The second finding is much more serious. In testing 26 bully sticks, the researchers found one contaminated with Clostridium difficile, one with methicillin-resistant Staphylococcus aureus (MRSA), and seven with E. coli. The scientists admitted that the sample size was small, but recommended that people should at least wash their hands after touching bully sticks.

I hope that they repeat the study on a larger scale, differentiating by finishing process. Some bully stick companies sun-bake their product, while others irradiate or bake the sticks indoors. I’m sure that these differences can affect bacteria levels.

It would also be good if they gave recommendations on how to get rid of the bacteria. I know that some people bake bully sticks in the oven before giving them to their pets, but it’s not a proven method.

I think that this study goes to show how careful we have to be in researching our pets’ food. I already know a lot about picking a good kibble, but this study has inspired me to do a better job at finding out the origin and manufacturing process for the treats I feed my crew. And it underscores the many benefits of making your own treats at home!

via Bully Stick Danger | The Bark.


Food Allergies in Dogs

this article about food allergies in dogs is from my book “Healing Your Dog With Food” that is one of the bonuses in my Bulldog Health System:

Food allergies are often an area of blame in many dogs showing allergic reactions, but in actuality, only a small percentage of dogs suffering from allergies are actually food reactions.  That said, I know about food allergies first hand because my Bulldog Archie is allergic to chicken which is the primary meat protein in most commercial dog food.

After several visits to my vet dermatologist who put Archie on an expensive “hypoallergenic” soy based diet for food allergies.  Unfortunately the soy diet made his skin really ratty looking and didn’t solve the diarrhea problem.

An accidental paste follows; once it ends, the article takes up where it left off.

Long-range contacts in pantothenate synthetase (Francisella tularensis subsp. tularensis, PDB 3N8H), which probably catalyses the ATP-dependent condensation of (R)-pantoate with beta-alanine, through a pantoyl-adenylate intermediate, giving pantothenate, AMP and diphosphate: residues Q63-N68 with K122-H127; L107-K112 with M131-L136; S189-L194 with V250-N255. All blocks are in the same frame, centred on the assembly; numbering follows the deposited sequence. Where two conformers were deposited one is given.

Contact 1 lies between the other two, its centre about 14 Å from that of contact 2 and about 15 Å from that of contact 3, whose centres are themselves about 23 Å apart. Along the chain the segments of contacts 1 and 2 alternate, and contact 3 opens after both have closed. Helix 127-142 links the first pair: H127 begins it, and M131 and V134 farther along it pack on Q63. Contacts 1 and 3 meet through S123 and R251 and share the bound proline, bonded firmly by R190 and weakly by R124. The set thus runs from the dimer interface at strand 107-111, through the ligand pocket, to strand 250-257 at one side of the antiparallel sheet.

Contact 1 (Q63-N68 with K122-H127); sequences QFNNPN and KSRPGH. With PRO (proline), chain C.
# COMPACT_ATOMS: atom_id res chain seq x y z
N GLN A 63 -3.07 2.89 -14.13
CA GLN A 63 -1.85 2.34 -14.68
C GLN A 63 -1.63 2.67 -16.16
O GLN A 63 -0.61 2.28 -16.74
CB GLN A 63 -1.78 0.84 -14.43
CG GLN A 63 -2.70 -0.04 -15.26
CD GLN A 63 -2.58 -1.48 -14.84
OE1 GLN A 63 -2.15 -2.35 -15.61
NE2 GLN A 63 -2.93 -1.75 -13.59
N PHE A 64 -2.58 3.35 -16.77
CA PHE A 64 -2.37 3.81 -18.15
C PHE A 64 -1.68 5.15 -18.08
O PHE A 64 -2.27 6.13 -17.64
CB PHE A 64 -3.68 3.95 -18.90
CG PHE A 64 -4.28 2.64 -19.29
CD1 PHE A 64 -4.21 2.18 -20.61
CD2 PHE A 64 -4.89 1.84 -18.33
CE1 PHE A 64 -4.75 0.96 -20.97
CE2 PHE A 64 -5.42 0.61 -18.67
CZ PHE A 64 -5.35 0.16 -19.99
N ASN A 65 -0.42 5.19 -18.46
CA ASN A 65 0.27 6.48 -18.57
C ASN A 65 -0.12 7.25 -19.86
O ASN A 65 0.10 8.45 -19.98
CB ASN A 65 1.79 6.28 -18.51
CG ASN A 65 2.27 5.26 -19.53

So I decided to stop the soy experiment and try my own food trials. I noticed that every time I fed Archie a commercial diet with chicken he got diarrhea and itchy ratty looking skin.  I no longer feed him chicken and he’s doing great.

If your vet has performed skin scrapings and ruled out parasites and fungus infections, you can perform simple dietary changes and see if your dog gets better.

Food allergies are difficult to diagnose because the symptoms can vary, including:

  • Diarrhea or soft stools
  • Severe itching
  • Small sores with hair loss (not to be confused with mites)
  • Secondary lesions from the itching
  • Vomiting
  • Colic
  • Seizures, in severe cases

Hypersensitivity reactions tend to occur because the dog is reacting to one or two ingredients in the diet.  These reactions tend to slowly occur over time because the dog is eating the same diet for several months, or even years, at a time.  As the dog eats more of these allergens, they build up in the body until outward reactions begin to occur.  Additionally, those dogs that experience seizures often do so because they are reacting to an allergen in their diet.  Because of this, dogs that eat raw or minimally processed foods tend to not have food allergies and symptoms such as severe itching, skin lesions and seizures.

Although most skin allergies do not appear until the dog is one year old or older, food allergies tend to become apparent much earlier than this.  Many dogs that are 6 months old or younger will begin to shows signs, but the majority of the cases diagnosed are in dogs over two years of age.